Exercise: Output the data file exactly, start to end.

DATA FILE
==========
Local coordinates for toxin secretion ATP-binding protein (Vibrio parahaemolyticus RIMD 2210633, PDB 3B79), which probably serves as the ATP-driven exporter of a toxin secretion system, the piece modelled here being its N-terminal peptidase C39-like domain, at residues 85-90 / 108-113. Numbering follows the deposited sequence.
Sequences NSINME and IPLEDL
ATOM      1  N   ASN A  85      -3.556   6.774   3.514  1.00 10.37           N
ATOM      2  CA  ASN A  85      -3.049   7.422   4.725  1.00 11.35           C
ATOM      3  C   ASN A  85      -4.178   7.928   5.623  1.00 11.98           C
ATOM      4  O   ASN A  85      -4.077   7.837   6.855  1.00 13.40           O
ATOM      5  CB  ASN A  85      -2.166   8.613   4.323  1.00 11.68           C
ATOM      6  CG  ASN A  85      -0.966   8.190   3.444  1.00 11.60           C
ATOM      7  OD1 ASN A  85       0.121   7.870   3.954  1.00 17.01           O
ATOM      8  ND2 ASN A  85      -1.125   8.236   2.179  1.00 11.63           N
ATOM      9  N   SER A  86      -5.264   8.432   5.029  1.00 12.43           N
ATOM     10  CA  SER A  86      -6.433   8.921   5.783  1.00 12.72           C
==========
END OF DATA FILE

Local coordinates for toxin secretion ATP-binding protein (Vibrio parahaemolyticus RIMD 2210633, PDB 3B79), which probably serves as the ATP-driven exporter of a toxin secretion system, the piece modelled here being its N-terminal peptidase C39-like domain, at residues 85-90 / 108-113. Numbering follows the deposited sequence.
Sequences NSINME and IPLEDL
ATOM      1  N   ASN A  85      -3.556   6.774   3.514  1.00 10.37           N
ATOM      2  CA  ASN A  85      -3.049   7.422   4.725  1.00 11.35           C
ATOM      3  C   ASN A  85      -4.178   7.928   5.623  1.00 11.98           C
ATOM      4  O   ASN A  85      -4.077   7.837   6.855  1.00 13.40           O
ATOM      5  CB  ASN A  85      -2.166   8.613   4.323  1.00 11.68           C
ATOM      6  CG  ASN A  85      -0.966   8.190   3.444  1.00 11.60           C
ATOM      7  OD1 ASN A  85       0.121   7.870   3.954  1.00 17.01           O
ATOM      8  ND2 ASN A  85      -1.125   8.236   2.179  1.00 11.63           N
ATOM      9  N   SER A  86      -5.264   8.432   5.029  1.00 12.43           N
ATOM     10  CA  SER A  86      -6.433   8.921   5.783  1.00 12.72           C